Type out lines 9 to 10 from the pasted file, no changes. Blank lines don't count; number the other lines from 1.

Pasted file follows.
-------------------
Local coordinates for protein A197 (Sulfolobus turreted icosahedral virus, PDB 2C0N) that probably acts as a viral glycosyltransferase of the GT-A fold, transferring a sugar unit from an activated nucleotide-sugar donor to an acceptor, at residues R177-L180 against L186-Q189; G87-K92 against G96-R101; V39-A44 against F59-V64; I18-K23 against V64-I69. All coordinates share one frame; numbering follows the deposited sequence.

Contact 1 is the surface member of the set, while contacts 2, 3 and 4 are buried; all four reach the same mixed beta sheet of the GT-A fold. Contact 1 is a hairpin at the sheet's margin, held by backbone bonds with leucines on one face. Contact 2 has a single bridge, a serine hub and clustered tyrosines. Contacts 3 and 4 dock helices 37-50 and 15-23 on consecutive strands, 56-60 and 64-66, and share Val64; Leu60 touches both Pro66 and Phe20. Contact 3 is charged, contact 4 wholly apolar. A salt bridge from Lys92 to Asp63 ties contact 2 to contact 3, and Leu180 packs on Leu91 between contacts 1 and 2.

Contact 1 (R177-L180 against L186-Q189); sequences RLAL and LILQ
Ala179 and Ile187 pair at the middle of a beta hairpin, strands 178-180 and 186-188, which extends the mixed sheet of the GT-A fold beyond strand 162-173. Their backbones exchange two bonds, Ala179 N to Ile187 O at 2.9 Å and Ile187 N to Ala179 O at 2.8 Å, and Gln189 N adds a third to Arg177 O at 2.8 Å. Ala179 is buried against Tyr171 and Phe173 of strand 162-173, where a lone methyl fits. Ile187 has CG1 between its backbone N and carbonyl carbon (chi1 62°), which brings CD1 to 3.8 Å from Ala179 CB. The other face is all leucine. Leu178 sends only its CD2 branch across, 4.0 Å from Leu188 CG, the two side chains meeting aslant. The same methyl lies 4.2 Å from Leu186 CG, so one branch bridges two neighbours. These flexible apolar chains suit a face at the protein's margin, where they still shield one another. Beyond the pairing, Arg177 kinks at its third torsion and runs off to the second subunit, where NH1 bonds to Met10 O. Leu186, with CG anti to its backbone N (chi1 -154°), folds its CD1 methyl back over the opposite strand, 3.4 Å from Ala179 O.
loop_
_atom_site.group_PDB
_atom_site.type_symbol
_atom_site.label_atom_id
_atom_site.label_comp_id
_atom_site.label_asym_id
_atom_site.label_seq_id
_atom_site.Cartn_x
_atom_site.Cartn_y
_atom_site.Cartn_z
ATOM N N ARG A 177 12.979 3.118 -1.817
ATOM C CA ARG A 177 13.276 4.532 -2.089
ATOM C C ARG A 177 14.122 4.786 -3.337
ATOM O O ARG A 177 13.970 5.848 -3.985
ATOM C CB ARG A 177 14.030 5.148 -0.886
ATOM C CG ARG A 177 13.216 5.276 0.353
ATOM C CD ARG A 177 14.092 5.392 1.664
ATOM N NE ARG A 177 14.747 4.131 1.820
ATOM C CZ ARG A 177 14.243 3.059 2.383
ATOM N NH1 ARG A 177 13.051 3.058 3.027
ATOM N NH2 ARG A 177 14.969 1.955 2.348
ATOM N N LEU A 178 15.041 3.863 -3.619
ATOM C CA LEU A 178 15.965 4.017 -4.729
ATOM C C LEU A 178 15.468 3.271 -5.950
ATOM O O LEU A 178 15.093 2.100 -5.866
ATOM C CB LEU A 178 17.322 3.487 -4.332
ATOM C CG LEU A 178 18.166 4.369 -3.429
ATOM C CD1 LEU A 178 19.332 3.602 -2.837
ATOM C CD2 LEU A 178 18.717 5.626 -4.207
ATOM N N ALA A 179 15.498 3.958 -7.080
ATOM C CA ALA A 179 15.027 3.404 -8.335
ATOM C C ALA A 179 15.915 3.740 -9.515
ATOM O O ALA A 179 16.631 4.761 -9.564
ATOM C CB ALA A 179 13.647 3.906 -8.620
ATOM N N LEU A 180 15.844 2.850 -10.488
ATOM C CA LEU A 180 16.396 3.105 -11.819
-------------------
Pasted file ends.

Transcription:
_atom_site.label_comp_id
_atom_site.label_asym_id